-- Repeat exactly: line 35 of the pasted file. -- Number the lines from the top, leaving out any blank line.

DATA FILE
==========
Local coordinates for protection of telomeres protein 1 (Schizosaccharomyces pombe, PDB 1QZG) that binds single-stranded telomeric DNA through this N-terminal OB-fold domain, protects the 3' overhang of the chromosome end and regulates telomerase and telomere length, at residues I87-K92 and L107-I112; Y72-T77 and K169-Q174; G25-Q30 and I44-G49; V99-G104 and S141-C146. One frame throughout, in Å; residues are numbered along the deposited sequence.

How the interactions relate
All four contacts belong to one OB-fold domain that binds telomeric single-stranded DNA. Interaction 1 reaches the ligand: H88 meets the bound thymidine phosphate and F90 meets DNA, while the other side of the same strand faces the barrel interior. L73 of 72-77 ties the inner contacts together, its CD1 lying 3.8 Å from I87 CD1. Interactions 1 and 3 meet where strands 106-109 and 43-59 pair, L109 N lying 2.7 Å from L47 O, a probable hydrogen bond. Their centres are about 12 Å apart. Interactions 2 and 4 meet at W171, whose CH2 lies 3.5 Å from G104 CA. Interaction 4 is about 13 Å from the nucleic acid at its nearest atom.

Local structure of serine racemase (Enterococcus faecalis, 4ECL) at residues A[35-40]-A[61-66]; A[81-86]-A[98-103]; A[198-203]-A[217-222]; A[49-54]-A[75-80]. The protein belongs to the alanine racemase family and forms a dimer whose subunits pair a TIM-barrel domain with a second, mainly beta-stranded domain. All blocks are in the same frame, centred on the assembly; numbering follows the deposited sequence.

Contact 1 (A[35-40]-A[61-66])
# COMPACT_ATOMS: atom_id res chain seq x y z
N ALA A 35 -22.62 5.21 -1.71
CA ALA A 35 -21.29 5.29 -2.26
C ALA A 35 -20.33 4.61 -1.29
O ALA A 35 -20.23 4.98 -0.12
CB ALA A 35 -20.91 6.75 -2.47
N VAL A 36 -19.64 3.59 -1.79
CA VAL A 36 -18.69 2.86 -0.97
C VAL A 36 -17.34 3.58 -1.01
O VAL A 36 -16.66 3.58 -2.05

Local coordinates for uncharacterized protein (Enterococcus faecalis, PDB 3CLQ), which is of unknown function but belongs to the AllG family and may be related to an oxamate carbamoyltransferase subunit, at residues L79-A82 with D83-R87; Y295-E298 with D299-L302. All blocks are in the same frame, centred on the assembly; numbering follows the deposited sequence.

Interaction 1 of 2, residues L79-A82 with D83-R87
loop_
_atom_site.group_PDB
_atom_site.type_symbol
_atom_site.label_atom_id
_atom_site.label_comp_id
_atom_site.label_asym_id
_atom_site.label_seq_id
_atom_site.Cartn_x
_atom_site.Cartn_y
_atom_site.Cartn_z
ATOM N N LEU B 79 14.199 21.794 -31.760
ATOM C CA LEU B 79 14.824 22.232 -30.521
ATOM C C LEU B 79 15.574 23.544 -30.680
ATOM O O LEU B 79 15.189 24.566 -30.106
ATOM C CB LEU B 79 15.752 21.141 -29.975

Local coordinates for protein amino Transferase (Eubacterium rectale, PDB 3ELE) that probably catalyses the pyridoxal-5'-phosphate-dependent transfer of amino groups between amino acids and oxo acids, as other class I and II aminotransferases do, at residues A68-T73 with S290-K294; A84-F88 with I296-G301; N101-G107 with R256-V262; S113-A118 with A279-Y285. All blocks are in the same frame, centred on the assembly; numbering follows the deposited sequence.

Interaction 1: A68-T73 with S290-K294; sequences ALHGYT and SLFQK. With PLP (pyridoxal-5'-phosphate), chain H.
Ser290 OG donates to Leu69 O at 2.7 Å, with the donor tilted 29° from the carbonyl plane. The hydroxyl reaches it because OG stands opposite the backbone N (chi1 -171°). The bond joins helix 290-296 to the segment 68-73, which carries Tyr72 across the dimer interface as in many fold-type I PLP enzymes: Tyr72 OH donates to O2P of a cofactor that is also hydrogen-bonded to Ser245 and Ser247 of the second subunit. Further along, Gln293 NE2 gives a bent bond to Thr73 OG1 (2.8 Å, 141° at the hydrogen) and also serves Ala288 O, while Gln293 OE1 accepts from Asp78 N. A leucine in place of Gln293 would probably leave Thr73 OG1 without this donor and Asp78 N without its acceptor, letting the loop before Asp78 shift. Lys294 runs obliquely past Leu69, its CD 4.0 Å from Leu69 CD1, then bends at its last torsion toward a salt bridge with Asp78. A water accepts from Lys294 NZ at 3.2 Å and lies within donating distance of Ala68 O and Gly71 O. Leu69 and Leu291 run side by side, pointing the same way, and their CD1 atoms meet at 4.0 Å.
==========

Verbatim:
Ser290 OG donates to Leu69 O at 2.7 Å, with the donor tilted 29° from the carbonyl plane. The hydroxyl reaches it because OG stands opposite the backbone N (chi1 -171°). The bond joins helix 290-296 to the segment 68-73, which carries Tyr72 across the dimer interface as in many fold-type I PLP enzymes: Tyr72 OH donates to O2P of a cofactor that is also hydrogen-bonded to Ser245 and Ser247 of the second subunit. Further along, Gln293 NE2 gives a bent bond to Thr73 OG1 (2.8 Å, 141° at the hydrogen) and also serves Ala288 O, while Gln293 OE1 accepts from Asp78 N. A leucine in place of Gln293 would probably leave Thr73 OG1 without this donor and Asp78 N without its acceptor, letting the loop before Asp78 shift. Lys294 runs obliquely past Leu69, its CD 4.0 Å from Leu69 CD1, then bends at its last torsion toward a salt bridge with Asp78. A water accepts from Lys294 NZ at 3.2 Å and lies within donating distance of Ala68 O and Gly71 O. Leu69 and Leu291 run side by side, pointing the same way, and their CD1 atoms meet at 4.0 Å.